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Mann vs Steyn

Football and Hockey

The Corner post that launched a lawsuit...

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On the Air

The Rebel and the Climate

If you were at Toronto's Metro Centre a couple of years back, you'll surely recall Andrew Lawton as my trusty on-stage imam in the warm-up to "My Sharia Amour" during the big Steynamite show. Alas, he's wearied of being my sidekick mullah and gone off to seek gainful employment at Ezra Levant's brand new Rebel Media. Today Andrew launched his own Rebel podcast, and all of us here wish him the very best with this new venture. I was honored to be asked by Andrew to be his first guest, and you can hear me talking about this and that, but also gamely plugging my contribution to the brand new book Climate Change: The Facts. Simply click below to listen.

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Steyn's Song of the Week

I'll Never Smile Again

ImageWe began the week with Sinatra's one big hit with the Harry James band. We end it with his first big hit with the Tommy Dorsey band. This essay contains material from Mark's book A Song For The Season:

I'll Never Smile Again
Until I smile at you
I'll never laugh again
What good would it do?

In the summer of 1940, the Tommy Dorsey Orchestra, their vocal group the Pied Pipers and a young boy singer called Frank Sinatra took that song to Number One, and not just any old Number One but the very first Number One - the inaugural Number One hit on the very first Billboard magazine chart, the chart that became America's defining measure of commercial success in the music business - the Billboard Hot One Hundred.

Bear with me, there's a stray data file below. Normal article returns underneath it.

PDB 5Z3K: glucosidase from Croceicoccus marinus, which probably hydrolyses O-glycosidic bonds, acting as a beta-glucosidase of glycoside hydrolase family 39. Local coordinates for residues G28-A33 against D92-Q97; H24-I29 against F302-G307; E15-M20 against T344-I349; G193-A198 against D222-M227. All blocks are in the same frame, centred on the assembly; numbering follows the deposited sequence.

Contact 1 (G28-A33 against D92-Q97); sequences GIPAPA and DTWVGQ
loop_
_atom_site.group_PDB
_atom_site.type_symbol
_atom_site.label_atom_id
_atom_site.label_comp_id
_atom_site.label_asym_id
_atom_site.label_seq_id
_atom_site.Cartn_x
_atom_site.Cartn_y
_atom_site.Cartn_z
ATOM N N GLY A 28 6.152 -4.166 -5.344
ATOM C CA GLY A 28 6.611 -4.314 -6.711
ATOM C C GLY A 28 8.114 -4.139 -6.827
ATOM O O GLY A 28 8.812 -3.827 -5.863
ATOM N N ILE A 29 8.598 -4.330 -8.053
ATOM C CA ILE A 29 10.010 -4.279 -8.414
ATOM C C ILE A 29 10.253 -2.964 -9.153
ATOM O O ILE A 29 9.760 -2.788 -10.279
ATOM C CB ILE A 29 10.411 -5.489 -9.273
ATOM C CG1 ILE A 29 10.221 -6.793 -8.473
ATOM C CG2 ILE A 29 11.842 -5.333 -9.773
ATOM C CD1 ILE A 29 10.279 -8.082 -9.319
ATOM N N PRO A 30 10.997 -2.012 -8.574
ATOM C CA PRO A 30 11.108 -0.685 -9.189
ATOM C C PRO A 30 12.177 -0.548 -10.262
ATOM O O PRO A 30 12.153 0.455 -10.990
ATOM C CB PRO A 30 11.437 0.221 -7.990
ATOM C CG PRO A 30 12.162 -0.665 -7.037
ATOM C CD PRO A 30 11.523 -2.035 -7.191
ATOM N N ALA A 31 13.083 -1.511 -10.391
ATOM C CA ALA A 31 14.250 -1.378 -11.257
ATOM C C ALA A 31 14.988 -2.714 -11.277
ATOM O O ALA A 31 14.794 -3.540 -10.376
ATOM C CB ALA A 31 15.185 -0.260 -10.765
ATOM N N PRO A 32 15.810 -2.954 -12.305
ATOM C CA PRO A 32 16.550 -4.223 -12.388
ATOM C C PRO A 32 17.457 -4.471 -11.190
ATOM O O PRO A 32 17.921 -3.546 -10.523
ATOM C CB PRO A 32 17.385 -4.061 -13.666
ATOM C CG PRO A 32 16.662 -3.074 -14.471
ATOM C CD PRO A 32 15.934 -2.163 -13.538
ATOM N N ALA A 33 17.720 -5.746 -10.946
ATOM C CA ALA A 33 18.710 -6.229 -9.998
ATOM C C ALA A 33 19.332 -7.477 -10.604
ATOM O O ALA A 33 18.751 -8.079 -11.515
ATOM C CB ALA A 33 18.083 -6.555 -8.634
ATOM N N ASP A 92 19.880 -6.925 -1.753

Yet it wasn't an American song. The very first American Number One was, in fact, Canadian...

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Defend Free Speech!

A Contemptible Man Punches Down

I don't think I've read "Doonesbury" since the Eighties, although I assumed it was still out there somewhere - like "Blondie", but less edgy and with worse draftsmanship and drearier characters. So I didn't pay much attention when Garry Trudeau became the first cartoonist to be awarded the George Polk Award. The Polk Award is named after a journalist shot dead at point-blank range in 1948 while covering the Greek civil war. So you might have thought it would be in ever so mildly bad taste to ...

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Defend Free Speech!

Global Warming in Hot Water

I know the (Aussie) ABC are a bunch of doctrinaire lefties for the most part, but I always enjoy my appearances thereon and Tony Jones is a not un-agreeable host, all things considered. Still, it's sad to see them providing a platform for serial litigant and Clime Syndicate warmano Michael E Mann. As you know, Mann is suing me for describing his famous scary "hockey stick" graph as "fraudulent", which it is. The graph shows a straight-line "shaft" of the stick representing 900 years of stable ...

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Steyn's Song of the Week

All Or Nothing At All

ImageIt was June 1939 and the singer Louise Tobin was in her room in the Lincoln Hotel in Manhattan, packing for a gig in Boston with Bobby Hackett's band. Her hubby was napping on the bed. He was a trumpeter, name of Harry James, who'd just left Benny Goodman to put together his own orchestra. The radio was carrying a remote from some joint in New Jersey, and a male vocalist came on...